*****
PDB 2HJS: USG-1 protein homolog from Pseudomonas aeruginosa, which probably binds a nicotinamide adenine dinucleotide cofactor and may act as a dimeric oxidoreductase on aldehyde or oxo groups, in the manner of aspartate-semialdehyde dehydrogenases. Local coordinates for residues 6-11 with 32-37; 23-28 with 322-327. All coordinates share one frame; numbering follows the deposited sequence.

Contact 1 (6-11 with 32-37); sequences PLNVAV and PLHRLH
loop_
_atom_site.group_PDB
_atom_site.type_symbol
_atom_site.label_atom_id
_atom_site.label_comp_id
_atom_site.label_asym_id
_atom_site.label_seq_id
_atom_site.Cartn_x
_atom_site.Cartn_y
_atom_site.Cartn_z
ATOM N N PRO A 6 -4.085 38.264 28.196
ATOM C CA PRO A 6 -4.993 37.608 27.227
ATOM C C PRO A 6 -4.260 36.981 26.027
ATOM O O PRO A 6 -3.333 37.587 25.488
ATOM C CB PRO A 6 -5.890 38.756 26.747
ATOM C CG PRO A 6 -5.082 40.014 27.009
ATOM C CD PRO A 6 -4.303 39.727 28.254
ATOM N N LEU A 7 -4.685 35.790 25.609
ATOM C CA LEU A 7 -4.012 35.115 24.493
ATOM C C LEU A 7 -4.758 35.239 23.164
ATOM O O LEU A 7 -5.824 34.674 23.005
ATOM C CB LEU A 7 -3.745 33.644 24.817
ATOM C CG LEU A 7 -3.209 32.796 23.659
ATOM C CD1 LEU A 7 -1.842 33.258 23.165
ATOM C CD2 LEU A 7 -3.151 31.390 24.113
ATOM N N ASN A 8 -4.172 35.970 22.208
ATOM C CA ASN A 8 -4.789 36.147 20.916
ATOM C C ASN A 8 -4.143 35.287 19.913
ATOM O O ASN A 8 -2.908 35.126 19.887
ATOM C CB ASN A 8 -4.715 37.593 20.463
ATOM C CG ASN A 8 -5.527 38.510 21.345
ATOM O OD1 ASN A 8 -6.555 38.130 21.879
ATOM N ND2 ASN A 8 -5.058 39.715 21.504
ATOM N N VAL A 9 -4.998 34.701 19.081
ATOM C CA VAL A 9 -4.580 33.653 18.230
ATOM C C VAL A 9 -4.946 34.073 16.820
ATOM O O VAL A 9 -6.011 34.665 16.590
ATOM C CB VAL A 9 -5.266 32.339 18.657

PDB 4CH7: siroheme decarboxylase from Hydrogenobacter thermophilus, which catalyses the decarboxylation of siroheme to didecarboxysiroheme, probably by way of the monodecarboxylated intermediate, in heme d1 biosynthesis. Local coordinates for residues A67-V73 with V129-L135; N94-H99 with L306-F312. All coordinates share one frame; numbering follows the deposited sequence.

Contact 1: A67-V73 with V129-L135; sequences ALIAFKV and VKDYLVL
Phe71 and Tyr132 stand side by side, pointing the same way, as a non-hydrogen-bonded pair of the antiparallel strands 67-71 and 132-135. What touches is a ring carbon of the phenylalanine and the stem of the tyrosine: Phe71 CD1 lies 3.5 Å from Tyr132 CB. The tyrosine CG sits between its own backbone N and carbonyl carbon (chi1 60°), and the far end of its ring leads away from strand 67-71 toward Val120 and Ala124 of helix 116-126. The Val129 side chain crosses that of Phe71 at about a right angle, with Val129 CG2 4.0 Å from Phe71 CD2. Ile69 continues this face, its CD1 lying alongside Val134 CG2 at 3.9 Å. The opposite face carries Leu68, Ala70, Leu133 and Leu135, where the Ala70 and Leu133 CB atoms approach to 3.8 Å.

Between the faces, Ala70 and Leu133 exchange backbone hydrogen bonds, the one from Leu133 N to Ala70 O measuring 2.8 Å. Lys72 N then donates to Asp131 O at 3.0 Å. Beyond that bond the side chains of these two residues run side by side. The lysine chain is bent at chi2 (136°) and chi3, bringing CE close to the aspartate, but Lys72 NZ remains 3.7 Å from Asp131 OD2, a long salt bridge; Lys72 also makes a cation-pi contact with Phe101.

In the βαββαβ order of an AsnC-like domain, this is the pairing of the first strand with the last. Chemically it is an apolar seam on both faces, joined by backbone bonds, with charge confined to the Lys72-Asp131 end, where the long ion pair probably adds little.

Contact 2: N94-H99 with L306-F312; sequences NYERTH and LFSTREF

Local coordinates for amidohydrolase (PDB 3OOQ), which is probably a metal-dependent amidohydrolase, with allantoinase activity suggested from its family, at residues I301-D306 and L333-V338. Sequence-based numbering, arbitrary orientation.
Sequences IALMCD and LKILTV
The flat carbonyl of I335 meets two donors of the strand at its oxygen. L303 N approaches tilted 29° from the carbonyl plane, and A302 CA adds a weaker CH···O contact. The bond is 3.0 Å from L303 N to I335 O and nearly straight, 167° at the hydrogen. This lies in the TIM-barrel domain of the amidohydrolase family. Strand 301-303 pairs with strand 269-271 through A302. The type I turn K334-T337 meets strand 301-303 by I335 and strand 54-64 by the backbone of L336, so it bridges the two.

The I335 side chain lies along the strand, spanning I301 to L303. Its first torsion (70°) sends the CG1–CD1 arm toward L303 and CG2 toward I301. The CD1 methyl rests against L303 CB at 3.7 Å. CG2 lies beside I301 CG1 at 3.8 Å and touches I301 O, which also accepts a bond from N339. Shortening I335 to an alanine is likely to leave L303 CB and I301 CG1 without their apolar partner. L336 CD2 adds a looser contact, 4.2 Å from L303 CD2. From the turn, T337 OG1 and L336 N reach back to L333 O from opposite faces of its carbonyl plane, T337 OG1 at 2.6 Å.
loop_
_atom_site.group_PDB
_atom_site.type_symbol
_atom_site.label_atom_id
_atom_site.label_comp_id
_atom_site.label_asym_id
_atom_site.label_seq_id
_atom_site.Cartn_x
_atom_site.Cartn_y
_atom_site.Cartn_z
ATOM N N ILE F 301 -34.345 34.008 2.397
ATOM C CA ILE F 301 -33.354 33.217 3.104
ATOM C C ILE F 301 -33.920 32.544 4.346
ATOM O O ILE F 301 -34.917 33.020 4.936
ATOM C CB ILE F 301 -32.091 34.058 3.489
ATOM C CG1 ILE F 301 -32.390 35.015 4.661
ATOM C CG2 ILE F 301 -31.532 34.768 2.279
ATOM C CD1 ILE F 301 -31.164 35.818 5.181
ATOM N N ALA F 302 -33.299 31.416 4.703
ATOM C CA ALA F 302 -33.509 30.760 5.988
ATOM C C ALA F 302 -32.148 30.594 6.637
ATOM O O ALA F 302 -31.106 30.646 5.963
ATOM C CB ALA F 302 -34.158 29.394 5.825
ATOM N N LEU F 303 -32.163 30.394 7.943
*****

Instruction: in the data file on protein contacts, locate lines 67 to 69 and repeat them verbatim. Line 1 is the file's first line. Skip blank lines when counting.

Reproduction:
ATOM C CG2 ILE F 301 -31.532 34.768 2.279
ATOM C CD1 ILE F 301 -31.164 35.818 5.181
ATOM N N ALA F 302 -33.299 31.416 4.703